You've heard the Sales 101 mantra: A motivated buyer leads to a sale ... of robots.
Talk about motivation: Jobs moving to China. Customers insisting on world-class quality and more secondary assembly work and lower prices.
At NPE 2003 in Chicago, visitors to the two dozen or so robot makers expressed a renewed interest in automation.
"They realize that to stay competitive, they have to automate. Over the last three to five years, it's really become a new world market," said Shane Wycuff, a salesman at Remak North America of Erlanger, Ky.
U.S. plastics processors still lag behind other regions of the world. According to officials at robot makers interviewed for this story, robots are running on about 25-40 percent of all injection presses operating in the United States. That's significantly less than in such robot-loving countries as Germany and Japan.
Small molders are even less automated. John Mallon, president of Yushin America Inc. of Cranston, R.I., estimates robots are at work on just 10 percent of injection presses at small U.S. molders.
But every molder, large and small, seems to be wary of China.
"Everywhere we go, they express interest in keeping business from leaving for China," Mallon said. "The small guys are really worried about it."
"Most of the simple stuff is either gone, or is going away," said Jack Jensen, sales engineering manager at Star Automation Inc. He said the robot supplier in Menonomee Falls, Wis., has not been hit by the downturn.
"Primarily the jobs that are staying in the U.S. have to be automated," Jensen said.
CBW Automation does a lot of work in packaging, one area that seems safe. But nobody is complacent, said Mark Bamberger, CBW's executive vice president.
"I don't care where the competition is; there's always going to be competition. You've got to become more efficient," he said.
Robot manufacturers said they're hearing a strong message from customers - they want to reduce costs and do more automated secondary operations near the press, including checking for quality.
Mallon called quality control "a huge trend" in robotics. "A lot of it is integrating with pressure sensors in the mold," he said. The robot also can handle a part through vision inspection or a weighing station, then kick out the part if it's bad.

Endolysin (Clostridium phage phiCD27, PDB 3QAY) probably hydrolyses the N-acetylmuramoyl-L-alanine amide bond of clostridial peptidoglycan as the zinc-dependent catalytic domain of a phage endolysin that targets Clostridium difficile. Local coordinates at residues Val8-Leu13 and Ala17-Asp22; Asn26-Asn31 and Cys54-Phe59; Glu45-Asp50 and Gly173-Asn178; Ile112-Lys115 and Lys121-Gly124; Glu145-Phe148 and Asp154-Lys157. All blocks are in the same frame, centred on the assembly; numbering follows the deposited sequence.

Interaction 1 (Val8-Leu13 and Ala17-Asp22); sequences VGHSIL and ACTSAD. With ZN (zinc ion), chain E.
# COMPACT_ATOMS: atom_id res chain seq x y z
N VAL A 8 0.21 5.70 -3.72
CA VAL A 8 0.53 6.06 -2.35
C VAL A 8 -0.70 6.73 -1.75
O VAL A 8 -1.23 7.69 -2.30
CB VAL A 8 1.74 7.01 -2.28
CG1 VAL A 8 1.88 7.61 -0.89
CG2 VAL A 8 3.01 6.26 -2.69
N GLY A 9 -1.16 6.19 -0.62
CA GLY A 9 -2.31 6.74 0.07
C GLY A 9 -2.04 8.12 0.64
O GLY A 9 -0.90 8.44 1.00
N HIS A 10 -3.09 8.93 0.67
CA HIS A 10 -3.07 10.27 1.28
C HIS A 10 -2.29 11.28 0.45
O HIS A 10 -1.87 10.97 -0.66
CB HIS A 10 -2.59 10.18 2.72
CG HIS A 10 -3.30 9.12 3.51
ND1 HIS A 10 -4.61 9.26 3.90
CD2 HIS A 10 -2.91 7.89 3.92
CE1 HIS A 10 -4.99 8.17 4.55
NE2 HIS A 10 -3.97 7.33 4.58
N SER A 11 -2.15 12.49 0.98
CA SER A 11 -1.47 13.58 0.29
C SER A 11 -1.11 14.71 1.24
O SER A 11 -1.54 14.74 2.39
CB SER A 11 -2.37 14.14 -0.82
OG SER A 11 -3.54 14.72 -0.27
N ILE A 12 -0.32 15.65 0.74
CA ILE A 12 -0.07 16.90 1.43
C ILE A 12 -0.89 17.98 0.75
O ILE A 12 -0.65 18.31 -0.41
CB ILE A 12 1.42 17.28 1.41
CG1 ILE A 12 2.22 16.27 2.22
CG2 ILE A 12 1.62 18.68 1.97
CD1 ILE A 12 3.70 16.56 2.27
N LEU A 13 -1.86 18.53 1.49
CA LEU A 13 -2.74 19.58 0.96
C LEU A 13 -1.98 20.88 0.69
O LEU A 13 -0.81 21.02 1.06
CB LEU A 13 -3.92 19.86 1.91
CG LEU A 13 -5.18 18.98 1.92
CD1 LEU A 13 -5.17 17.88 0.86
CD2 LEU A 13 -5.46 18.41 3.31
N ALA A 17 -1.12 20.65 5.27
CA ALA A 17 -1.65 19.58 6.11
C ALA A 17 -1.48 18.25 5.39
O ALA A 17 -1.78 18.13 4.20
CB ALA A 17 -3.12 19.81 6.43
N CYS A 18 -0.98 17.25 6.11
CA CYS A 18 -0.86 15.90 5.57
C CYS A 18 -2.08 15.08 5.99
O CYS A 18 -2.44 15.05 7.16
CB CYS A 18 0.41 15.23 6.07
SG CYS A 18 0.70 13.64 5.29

Safety is another factor. Robots long have been used on large parts such as bumper fascias where it's difficult - and can be hazardous - for workers to go in to remove the part. Full automation also eliminates the risk of amputations. And a robot doesn't come down with carpal-tunnel syndrome. According to U.S. government data, plastics processing had the sixth-highest number of ergonomic injuries of any industry in 2000, showing a jump from the year before.
It all translates into busy times for automation, making robots one of the few bright spots in the otherwise struggling plastics machinery business.
Several robot makers acknowledge business suffered in 2001, when overall capital spending collapsed. The U.S. market for injection molding machines fell by more than 40 percent to about 3,500 and stayed there in 2002, eating into robot orders tied directly to new-press sales.
The United Nations said North American investment in industrial robots fell 17 percent in 2001, after several years of growth. But sales picked up again in 2002. Now the Robotic Industries Association reports orders for industrial robots jumped 48 percent in the first quarter of 2003, marking the best start in five years.
Plastics-specific robot numbers are scarce. The Society of the Plastics Industry Inc. in Washington collects data on robots, but SPI folds the numbers into auxiliary equipment for its publicly released report.